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What though no facred earth allow thee room,
Nor hallow'd dirge be mutter'd o'er thy tomb;
Yet fhall thy grave with rifing flow'rs le drefs'd,
And the green turf lie lightly on thy breast:
There shall the morn her earliest tears bestow,
There the first roses of the year shall blow:
While Angels with their filver wings o'erfhade-
The ground, now facred by thy reliques made.
So peaceful refts, without a store, a name,
What once had beauty, titles, wealth, and fame.
How lov'd, how honour'd once, avails theé not,
To whom related, or by whom bego:;:

A heap of duft alone remains of thee,

'Tis all thou art, and all the proud shall be!!

Poets themfelves muft fall like thofe they fung, Deaf the prais'd ear, and mute the tuneful tongue. Ev'n he, whofe foul now meits in mournful lays, Shall shortly want the gen'rous tear he pays; Then from his clofing eyes thy form fhall part, And the laft pang fhall tear thee from his heart; Life's idle bufinefs at one gafp be o'er,

The Mufe forgot, and thou belov'd na more!



THESE are thy glorious works, Parent of good;
Almighty thine this univerfal frame,

Thus wond'rous fair! thyfelf how wond'rous then!
Unfpeakable! who fitt'ft above thefe Heav'ns, "
To us invifible, or dimly feen

In thefe thy lowlieft works: yet thefe declare
Thy goodness beyond thought, and pow'r divine.
Speak ye, who beft can tell, ye fons of light,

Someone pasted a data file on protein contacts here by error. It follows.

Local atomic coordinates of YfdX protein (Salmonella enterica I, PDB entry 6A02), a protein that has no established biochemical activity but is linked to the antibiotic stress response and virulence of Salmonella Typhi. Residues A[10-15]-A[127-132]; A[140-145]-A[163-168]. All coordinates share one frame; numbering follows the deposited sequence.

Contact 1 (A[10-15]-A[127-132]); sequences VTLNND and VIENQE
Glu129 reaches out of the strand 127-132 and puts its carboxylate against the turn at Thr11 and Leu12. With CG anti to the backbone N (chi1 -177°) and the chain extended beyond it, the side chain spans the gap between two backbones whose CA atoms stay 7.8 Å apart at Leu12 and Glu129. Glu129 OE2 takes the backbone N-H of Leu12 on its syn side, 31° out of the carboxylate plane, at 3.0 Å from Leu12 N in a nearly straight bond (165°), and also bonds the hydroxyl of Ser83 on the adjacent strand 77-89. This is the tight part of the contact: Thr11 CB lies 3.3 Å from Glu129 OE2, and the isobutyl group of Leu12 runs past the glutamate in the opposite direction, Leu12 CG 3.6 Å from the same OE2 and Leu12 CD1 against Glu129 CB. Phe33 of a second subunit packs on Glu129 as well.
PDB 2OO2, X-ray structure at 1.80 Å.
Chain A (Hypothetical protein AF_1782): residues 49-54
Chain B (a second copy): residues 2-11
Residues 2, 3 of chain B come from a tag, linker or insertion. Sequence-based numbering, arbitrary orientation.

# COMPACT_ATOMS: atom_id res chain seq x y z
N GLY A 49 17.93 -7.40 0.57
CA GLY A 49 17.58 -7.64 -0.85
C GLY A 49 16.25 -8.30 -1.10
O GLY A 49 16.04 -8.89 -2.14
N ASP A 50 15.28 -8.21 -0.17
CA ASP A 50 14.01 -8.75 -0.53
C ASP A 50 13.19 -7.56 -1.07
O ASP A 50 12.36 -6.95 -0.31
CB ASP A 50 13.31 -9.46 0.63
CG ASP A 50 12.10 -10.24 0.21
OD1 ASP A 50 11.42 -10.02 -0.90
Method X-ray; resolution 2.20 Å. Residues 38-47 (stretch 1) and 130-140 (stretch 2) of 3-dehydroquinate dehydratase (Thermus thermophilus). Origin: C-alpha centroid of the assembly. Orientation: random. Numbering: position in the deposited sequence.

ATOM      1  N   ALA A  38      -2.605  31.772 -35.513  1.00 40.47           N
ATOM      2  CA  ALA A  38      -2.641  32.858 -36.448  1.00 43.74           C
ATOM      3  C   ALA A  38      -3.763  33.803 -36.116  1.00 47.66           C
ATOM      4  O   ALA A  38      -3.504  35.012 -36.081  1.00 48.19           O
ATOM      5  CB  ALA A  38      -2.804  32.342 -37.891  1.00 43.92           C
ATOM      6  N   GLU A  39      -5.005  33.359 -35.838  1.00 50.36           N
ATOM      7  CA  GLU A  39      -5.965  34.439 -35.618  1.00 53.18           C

Angels; for ye behold him, and with fongs


And coral fymphonies, day without night,
Circle his throne rejoicing; ye in Heav'n,
On earth join all ye creatures to extol

Him firft, him last, him midft, and without end.
Fairest of stars, laft in the train of night,
If better thou belong not to the dawn,

Sure pledge of day, that crown'ft the smiling morn
With thy bright circlet, praife him in thy fphere,
While day arifes, that fweet hour of prime.

Thou Sun, of this great world both eye and foul,
Acknowledge him thy greater; found his praise
In thy eternal course, both when thou climb'st,
And when high noon haft gain'd, and when thou fall’ft.
Moon, that now meet'st the orient fun, now fly'st
With the fix'd ftars, fix'd in their orb that flies;
And ye five other wand'ring fires, that move
In myftic dance, not without fong, refound
His praife, who out of darknefs call'd up light.
Air, and ye elements, the eldeft birth
Of Nature's womb, that in quaternion run
Perpetual circle, multiform, and mix,